Why The Hyperbole About AI Causing the End of Humanity?

The potential benefits of Q* include enhanced problem-solving across various sectors, improved human-AI collaboration, and advancements in automation. However, these advancements come with risks, including ethical challenges, privacy concerns, economic impact, and the potential for AI misalignment with human interests.

Perhaps the biggest concern is that, like humans, a fully functional Q* system would be able to train itself on a relatively small amount of data. Our ability to see a demonstration of something and work out how to do it, then practice and get better, and then apply that knowledge and those skills to achieve other goals that are seemingly unrelated to the acquired knowledge or that build on the acquired knowledge is thought to be a uniquely human ability. The thought that a machine or some hypothetical “free-floating” algorithm could have the power to learn and evolve its skills across a wide range of seemingly unrelated tasks has more than a few people very scared.

There are several good reasons to fear such a system. First and foremost, if it is sufficiently powerful (and the history of technology teaches us that it will increase in power exponentially) it will ultimately be able to learn more quickly than humans. Since we’re imagining here (this is all conjecture), we can assume that it will be able to evolve its knowledge and improve its cross-disciplinary capabilities in ways that we (humans) would not be able to understand.

The good news is that such a system might be able to discover things that are outside of our abilities – cures for diseases, solutions for environmental problems, etc. On the downside, if weaponized, such a system would be able to do unimaginable harm.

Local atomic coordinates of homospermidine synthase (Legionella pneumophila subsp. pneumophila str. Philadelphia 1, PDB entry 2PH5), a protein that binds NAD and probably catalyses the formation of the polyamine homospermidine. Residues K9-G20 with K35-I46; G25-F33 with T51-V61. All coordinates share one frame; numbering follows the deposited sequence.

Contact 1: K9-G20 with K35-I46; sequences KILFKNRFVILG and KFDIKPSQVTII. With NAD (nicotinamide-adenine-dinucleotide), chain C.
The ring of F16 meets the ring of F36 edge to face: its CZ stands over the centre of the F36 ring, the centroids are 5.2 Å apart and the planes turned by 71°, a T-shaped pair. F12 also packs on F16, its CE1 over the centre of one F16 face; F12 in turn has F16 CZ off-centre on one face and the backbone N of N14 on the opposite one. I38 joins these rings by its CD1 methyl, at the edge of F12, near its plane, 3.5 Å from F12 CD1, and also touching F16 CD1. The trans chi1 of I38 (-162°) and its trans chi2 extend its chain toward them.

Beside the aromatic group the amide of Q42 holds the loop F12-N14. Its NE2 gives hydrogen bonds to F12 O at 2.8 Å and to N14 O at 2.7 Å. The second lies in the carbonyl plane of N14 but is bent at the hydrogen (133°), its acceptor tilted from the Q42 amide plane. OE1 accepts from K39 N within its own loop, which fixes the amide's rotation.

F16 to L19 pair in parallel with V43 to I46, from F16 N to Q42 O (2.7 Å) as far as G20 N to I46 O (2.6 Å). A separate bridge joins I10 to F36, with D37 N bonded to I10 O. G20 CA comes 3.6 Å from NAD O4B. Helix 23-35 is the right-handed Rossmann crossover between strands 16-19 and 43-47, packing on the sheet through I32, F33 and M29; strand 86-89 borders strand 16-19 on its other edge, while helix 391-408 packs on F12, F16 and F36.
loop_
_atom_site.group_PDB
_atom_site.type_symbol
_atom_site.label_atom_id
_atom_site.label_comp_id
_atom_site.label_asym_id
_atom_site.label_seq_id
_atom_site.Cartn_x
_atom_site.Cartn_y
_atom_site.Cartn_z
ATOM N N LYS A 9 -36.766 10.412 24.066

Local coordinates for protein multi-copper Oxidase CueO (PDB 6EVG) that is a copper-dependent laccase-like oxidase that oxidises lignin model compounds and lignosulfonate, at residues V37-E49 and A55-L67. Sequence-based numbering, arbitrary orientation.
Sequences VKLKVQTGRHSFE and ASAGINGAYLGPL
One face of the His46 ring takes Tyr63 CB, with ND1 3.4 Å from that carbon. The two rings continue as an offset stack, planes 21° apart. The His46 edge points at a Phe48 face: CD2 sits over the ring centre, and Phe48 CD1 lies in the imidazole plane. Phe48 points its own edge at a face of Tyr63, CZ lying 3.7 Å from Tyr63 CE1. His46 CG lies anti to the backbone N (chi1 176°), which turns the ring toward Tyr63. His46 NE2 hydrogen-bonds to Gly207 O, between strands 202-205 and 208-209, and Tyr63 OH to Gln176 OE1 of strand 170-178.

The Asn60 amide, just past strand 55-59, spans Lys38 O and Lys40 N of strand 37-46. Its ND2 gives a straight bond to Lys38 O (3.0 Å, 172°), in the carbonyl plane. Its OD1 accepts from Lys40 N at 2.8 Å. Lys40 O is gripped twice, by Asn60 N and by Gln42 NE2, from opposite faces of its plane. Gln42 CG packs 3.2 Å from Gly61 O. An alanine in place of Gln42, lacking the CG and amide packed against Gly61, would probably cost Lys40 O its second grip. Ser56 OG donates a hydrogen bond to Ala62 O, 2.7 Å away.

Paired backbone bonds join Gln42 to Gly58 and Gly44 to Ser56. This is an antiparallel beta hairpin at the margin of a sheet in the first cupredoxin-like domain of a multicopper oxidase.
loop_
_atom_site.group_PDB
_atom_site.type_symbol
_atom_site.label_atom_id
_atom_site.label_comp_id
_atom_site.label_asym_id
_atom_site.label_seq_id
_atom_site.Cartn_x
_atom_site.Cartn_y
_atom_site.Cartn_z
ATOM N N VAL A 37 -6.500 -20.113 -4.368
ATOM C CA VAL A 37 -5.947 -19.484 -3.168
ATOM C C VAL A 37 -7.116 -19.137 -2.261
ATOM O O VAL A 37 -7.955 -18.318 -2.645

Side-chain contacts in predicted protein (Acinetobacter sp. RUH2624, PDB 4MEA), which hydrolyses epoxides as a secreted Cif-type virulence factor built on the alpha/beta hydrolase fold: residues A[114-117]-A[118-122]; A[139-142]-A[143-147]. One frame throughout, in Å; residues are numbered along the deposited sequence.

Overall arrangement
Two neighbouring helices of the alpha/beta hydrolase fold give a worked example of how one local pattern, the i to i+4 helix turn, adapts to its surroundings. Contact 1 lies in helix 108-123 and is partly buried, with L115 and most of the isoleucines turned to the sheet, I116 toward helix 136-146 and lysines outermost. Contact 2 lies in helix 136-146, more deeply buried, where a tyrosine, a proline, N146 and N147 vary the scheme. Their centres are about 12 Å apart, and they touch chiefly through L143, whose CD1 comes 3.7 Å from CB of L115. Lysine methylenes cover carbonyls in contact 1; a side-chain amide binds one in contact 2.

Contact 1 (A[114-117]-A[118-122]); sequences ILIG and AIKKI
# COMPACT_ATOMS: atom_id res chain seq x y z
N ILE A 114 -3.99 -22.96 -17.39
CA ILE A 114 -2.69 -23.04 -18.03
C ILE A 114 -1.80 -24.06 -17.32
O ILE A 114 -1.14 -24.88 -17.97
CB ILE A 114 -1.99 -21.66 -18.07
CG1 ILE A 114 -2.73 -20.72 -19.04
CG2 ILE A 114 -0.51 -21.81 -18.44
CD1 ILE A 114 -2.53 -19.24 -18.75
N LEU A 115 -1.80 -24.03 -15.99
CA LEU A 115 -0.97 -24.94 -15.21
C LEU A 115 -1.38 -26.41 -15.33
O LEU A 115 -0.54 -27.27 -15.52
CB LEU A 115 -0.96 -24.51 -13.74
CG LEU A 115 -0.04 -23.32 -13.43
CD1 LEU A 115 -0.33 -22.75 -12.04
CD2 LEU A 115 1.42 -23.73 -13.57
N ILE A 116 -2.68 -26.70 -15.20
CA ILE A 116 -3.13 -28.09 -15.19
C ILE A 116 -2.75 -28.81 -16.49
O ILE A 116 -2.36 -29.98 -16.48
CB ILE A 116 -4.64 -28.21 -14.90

Balancing Optimism and Caution

If you’re wondering where I stand on this subject – when it comes to technology, I am an optimist. I believe that technological progress is, on a whole, a force for good. I am also a pragmatist and I know that every tool (and technology is just a fancy word for tool) can be used as intended, but also in unintentional ways. As we navigate this nascent stage of an evolutionary process that allows us to outsource not only our calculative but also our cognitive abilities, it’s crucial to balance our excitement with a healthy dose of caution. Personally, it simultaneously thrills me and scares me to death. If you’re not already feeling both glee and fear, you might not yet fully grasp the immense potential and challenges of this evolving technology.

If you’re interested in learning more about the practical applications of AI, sign up for our free online course Generative AI for Execs. It will help you shape your thoughts about the future.

Author’s note: This is not a sponsored post. I am the author of this article and it expresses my own opinions. I am not, nor is my company, receiving compensation for it. This work was created with the assistance of various generative AI models.


Shelly Palmer is the Professor of Advanced Media in Residence at Syracuse University’s S.I. Newhouse School of Public Communications and CEO of The Palmer Group, a consulting practice that helps Fortune 500 companies with technology, media and marketing. Named LinkedIn’s “Top Voice in Technology,” he covers tech and business for Good Day New York, is a regular commentator on CNN and writes a popular daily business blog. He's a bestselling author, and the creator of the popular, free online course, Generative AI for Execs. Follow @shellypalmer or visit